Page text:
State-level Roundtable cum conference on Climate Appropriate Self-Built Housing, Kolkata, West Bengal

Date: July 30, 2022

The Habitat team of CSE organized a state level roundtable cum conference titled ‘Climate Appropriate Self-Built Housing’. The aim of the conference was to identify levers and strategies for reinventing local materials, guiding climate appropriate self-built housing and capacity building along its wider uptake and implementation in the state of West Bengal. The conference involved a panel discussion and seminar in which experts from various domains such as policy, professional practice, academia, researchers, and journalists participated. 

CSE released its publication titled ‘Reinventing local material, techniques and skills for sustainable self-built housing: Case study of Odisha and West Bengal’ along with the other panelists namely, Dr. Mainak Ghosh, Head of Department, Architecture, Jadavpur university, Ms. Suktisita Bhattacharya, Special Secretary, Departments of Panchayat and Rural development, Mr. Bikram Das, State Management Officer West Bengal, National Skill Development Council, Mr. Laurent Fournier, Architect, Kolkata, Ms. Saequa Monazza, Chief administrative officer, West Bengal State Council of Technical & Vocational Education and Skill Development and Mr. Jayantu Basu, Environmental journalist. 

Dr. Sidhhartha Koduru, Director of Amity school of architecture and planning delivered the welcome address. Ms Anumita Roy chowdhury, Executive Director of CSE, In her keynote address introduced the findings of the publication which highlighted the relevance of climate appropriate development, the environmental connect, the livelihood connect and the larger gaps within the domain on aspects such as the loss of traditional construction technologies thermal comfort and material density.  Ms. Roy Chowdhury talked about the major challenges that arises out of the obsession for urban mass housing - the fact that self-built housing is the biggest segment of formal housing in India, and yet has has been unguided and unregulated. 

Mr Rajneesh Sareen, Programme Director of the  Sustainable Buildings and Habitat Programme elaborated the methodology of the research, the entire process involving field investigations, and expert interviews, stakeholder surveys, photo documentation, mapping, and discussed the key strategies for a way forward, such as the transition through usage of hybrid technologies, education, skill & capacity building and policy levers which can guide self-built housing sector.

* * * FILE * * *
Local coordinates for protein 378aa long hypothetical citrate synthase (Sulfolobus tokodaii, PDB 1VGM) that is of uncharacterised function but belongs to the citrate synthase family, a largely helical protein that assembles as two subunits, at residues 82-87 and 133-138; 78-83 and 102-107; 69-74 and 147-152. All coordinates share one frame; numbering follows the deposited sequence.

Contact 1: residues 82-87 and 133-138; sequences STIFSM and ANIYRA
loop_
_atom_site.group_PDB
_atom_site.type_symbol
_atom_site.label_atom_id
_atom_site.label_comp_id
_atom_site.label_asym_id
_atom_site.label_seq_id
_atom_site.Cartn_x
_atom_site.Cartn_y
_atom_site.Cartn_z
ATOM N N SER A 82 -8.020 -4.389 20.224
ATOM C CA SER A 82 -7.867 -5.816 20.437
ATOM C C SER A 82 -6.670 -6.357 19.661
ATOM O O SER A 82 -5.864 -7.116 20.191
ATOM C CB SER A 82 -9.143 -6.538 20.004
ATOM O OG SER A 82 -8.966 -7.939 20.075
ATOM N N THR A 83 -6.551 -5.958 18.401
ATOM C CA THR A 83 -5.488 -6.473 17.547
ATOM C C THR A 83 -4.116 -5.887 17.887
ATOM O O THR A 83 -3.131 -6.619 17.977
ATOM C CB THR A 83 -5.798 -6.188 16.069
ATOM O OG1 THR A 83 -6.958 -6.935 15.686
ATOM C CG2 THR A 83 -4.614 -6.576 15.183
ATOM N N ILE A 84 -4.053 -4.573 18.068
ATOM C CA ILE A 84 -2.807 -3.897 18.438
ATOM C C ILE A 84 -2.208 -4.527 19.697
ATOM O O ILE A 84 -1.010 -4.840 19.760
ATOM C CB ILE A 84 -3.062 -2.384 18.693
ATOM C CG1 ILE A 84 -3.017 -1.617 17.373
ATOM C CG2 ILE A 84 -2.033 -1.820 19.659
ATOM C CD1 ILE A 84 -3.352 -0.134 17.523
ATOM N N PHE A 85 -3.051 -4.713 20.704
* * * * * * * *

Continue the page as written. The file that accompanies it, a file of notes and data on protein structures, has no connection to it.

Dr. Parthasarathi Mukhopadhyay, Architecture, town and regional planning, IIEST Shibpur presented on ‘Diasaster resilient architecture using traditional technologies’ where he provided quantitative evidence on how smart implementation of native technologies can provide disaster resilience. He also introduced traditional technologies used all around the globe and in India such as Adobe House in Peru & Taq in Kashmir. He touched upon the quantification of how much each of these technologies are used in India and introduced simple measures for disaster mitigation such as hinging i.e., bolting of roofs to the superstructure and its success rate. 

Mr. Laurent Fournier, Architect, from Kolkata, presented the collaborative work with different masons including construction practices such as shallow dome, dome without shuttering, funicular shells and the use of lime plaster in various projects ranging from schools, residences, hotels, etc. These practices have low material intensity and bring in innovation in the use of local materials and skill. His presentation pointed out the crucial role that local knowledge can play in making sustainable buildings.  

Ms. Anumita Roy Chowdhury commenced the panel discussion briefly outlining the challenges within the self-built housing segment such as how we can integrate local technologies at Panchayat level housing provision that is tied to government funding to make it carbon sensitive. Ms. Suktisita Bhattacharya responded that current technical evaluation and sanctions does not take materials into account. For instance, an engineering software SECURE that is used by the self-help groups to technically evaluate and sanction projects could be combined with the materials and performance parameters. Further, Ms. Bhattacharya highlighted that the government needs to be made aware of what kind of environmental footprints could be avoided by a guided housing design and choice of materials.